Sea ice is a complex and heterogeneous medium that hosts a rich community of microbial organisms and small invertebrates. This ecosystem is shaped by a network of inhabitable spaces where the upward and downward fluxes of solutes and light support primary production, and ultimately the whole sea-ice trophic network. Describing the optical, physical, biological and biogeochemical processes that drive the functioning of the sea-ice ecosystem at the appropriate, i.e. small scale (micro- to centimeter), is very challenging. This medium is solid, fragile and highly heterogeneous. Traditional sea-ice sampling methods based on coring are most often coarse and destructive. Not only do they not allow the small scale to be explored, they generally alter the material to be analyzed. Here, we present a new approach for measuring relevant variables of the sea-ice ecosystem at small scale and, as much as possible, non-destructively. Inspired by medical endoscopes, the custom-built platform is intended to carry various types of miniaturized optical sensors for radiometry, chemistry and high-resolution imaging of the sea-ice interior. In this presentation, we will describe the concept and present the progress made to date.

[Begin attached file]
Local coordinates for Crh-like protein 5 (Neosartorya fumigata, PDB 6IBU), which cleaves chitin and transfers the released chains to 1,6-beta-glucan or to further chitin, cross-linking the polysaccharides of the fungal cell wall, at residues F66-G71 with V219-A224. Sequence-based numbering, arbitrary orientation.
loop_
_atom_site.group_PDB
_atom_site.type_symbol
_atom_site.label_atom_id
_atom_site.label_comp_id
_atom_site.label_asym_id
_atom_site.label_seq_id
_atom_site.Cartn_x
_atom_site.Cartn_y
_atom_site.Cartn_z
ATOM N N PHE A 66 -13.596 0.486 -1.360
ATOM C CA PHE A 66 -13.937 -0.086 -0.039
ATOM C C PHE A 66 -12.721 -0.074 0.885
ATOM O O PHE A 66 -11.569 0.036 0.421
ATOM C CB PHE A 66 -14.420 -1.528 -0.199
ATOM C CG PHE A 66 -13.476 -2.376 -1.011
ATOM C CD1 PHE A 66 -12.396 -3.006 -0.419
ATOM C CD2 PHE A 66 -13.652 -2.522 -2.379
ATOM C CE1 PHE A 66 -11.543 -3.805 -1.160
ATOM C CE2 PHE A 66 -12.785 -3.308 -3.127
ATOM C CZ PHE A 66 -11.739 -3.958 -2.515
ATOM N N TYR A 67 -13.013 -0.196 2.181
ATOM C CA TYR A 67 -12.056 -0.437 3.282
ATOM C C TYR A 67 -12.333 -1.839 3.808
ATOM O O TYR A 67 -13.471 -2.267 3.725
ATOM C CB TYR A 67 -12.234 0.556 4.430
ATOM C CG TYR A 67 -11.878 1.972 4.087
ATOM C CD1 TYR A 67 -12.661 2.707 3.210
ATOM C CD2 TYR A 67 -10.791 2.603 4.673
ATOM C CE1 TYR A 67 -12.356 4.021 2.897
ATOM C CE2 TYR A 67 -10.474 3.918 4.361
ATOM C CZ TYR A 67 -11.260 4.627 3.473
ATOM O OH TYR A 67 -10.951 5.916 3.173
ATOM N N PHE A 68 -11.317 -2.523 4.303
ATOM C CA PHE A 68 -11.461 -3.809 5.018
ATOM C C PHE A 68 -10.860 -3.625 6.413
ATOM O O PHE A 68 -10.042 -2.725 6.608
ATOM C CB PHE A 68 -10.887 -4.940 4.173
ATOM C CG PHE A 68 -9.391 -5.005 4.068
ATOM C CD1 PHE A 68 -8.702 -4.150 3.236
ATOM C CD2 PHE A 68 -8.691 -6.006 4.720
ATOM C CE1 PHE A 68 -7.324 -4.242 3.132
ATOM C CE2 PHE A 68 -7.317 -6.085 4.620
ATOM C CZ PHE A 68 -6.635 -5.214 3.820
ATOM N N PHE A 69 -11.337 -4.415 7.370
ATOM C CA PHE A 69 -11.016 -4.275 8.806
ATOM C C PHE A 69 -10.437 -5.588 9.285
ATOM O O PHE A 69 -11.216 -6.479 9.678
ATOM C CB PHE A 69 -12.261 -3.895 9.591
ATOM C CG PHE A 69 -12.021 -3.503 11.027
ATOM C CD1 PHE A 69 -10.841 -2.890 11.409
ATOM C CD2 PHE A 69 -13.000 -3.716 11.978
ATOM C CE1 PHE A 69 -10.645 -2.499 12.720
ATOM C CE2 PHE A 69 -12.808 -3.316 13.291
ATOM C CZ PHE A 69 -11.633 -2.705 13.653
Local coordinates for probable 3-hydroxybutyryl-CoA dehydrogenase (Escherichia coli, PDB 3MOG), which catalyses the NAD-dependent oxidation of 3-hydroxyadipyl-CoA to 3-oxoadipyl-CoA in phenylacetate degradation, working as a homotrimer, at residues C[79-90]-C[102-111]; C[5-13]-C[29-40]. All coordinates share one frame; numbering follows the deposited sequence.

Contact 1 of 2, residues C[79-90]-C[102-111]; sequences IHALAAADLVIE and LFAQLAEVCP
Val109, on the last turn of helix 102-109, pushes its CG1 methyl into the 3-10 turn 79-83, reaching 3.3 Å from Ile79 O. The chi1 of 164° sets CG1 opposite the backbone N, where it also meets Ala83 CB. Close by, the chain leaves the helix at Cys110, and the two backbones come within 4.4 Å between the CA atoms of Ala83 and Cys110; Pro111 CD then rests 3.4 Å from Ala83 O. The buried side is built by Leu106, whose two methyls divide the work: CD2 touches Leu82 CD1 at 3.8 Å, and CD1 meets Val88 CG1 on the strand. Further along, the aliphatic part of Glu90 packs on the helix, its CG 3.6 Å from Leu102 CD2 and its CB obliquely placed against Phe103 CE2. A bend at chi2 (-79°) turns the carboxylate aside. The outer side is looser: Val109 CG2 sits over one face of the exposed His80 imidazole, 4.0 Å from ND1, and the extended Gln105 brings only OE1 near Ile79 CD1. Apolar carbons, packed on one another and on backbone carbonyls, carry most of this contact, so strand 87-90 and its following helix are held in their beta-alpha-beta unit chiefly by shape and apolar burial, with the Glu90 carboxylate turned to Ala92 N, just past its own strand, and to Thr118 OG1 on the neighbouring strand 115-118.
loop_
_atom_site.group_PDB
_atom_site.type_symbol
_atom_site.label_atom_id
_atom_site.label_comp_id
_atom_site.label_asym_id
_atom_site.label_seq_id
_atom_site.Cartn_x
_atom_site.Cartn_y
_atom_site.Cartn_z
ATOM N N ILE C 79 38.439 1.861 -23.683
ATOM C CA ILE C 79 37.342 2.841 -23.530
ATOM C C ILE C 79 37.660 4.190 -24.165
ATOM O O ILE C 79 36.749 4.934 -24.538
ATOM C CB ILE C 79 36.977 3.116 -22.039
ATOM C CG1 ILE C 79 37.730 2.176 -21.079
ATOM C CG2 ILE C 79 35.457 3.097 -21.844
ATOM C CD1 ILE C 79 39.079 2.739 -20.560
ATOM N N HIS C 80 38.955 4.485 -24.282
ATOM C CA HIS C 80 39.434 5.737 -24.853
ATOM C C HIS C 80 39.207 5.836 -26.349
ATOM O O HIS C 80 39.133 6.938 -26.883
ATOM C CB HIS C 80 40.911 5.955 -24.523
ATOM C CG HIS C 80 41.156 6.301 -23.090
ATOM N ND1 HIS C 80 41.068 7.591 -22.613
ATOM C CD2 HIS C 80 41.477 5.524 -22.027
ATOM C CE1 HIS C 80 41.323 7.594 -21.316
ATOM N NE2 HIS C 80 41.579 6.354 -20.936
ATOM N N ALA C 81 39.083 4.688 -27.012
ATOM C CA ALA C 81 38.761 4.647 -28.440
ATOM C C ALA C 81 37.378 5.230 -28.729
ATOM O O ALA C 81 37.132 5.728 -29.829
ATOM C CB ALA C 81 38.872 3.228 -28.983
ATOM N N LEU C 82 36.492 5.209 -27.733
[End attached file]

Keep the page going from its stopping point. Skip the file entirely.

EPIC Alfred Wegener Institut